Our Campus Estate
As part of the UOS Sustainable Policy, we ensure that all of our campus buildings have the functionality and systems in place to be energy efficient for the overall aim of being NetZero by 2050, whilst ensuring that we have the facilities in place for our staff, students and visitors to have the best experience in our campuses.
The University of Suffolk is comprised of 6 campus buildings:
- James Hehir
- Library & Learning Services
- Health and Wellbeing
Each building energy efficiency is built into the Sustainability Action Plan to ensure that they are operating at low energy and low emissions. This is achieved through various initiatives and research that looks at how energy is being used, how it can be reduced whilst maintaining functionality of each building and how staff and students can be encouraged to undertake more sustainable ways of commuting and working from the University.
Below is a breakdown of the various projects and strategies that have been put in place to achieve the goal of decarbonisation and energy efficiency for each of the campus estates.
The University Campus Estate is situated within a predominantly urban environment, with mostly hard landscaping on both Waterfront and North Campus sites. Urban development can have a significant impact on our natural habitats. With habitat modification having been identified as one of the most important drivers of biodiversity loss, the urban environment is becoming an increasingly expanding geographical area that could be used to support wildlife. Enhancing our spaces is an important and challenging undertaking; to ensuring habitation availability for species, reduce carbon, enhance local air quality and support student and staff wellbeing.
The Waterfront Building is a landmark complimentary to the Waterfront harbour, regeneration and skyline, and is designed to be an inspirational learning space, supporting flexible learning with open study on all floors. The building is designed to BREEAM standards, utilising a socially responsible and sustainable approach to design and construction.
This campus estate comprises of six floors with one dedicated auditorium that seats up to 200 people, two main lecture theatres that can seat 140 people each and 34 teaching rooms, seating between 18-80 people which includes an exhibition space.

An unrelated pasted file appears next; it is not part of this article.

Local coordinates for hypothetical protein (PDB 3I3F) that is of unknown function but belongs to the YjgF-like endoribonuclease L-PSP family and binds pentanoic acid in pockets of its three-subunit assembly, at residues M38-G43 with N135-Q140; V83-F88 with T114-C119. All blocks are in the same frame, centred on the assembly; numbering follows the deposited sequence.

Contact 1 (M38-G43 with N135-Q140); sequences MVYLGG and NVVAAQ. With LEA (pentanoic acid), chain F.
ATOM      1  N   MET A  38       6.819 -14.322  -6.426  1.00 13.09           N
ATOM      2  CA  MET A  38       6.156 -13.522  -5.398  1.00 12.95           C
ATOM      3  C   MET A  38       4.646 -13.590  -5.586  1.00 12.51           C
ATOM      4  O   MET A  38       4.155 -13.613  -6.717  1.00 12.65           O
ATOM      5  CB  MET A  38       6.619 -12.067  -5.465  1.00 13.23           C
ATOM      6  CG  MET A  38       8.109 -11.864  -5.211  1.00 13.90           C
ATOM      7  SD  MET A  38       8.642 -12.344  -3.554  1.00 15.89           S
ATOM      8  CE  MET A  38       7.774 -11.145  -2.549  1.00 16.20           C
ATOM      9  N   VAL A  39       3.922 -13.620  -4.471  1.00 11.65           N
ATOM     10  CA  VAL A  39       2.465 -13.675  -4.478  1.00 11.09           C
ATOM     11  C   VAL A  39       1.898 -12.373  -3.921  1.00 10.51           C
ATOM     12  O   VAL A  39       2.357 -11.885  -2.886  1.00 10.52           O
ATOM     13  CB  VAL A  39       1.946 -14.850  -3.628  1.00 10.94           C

The main sustainable features of the Waterfront building are the following:
Sloped green roof that provides a vast number of benefits for the building both financially and environmentally.
- High performance glazing that reduces solar gain.
- Insulation structurally designed to act as a thermal battery.
- Walls and floors designed to withstand flood.
- Building Management System to manage heating and energy efficiency.
- Water saving features
- Extensive heat recovery system featuring a heat wheel that uses fresh air circulation so no air conditioning is needed.
The James Hehir building consists of science laboratories, teaching spaces and a biodiversity green roof. It is situated on the Wharf area of Ipswich Waterfront.
In 2019, the James Hehir building received a DEC performance rating 'D', due to the amount of energy is needed to keep core laboratory equipment operational throughout the day and night. To help reduce the energy that is consumed and increase efficiency for the building overall, the University is currently working with the LEAF (Laboratory Efficiency Assessment Framework) initiative.
The LEAF management system, allows for close monitoring of laboratory sustainability practices. Each lab space is measured against a matrix that assists in identifying actions that can be taken to reduce the amount of plastic, water, energy and other resources overall and then assist the university in ensuring that lab spaces are reducing carbon emissions whilst creating an environment that supports quality of research. Each lab space is then awarded with either a Bronze, Silver or Gold level award dependent on how many sustainable actions are taken.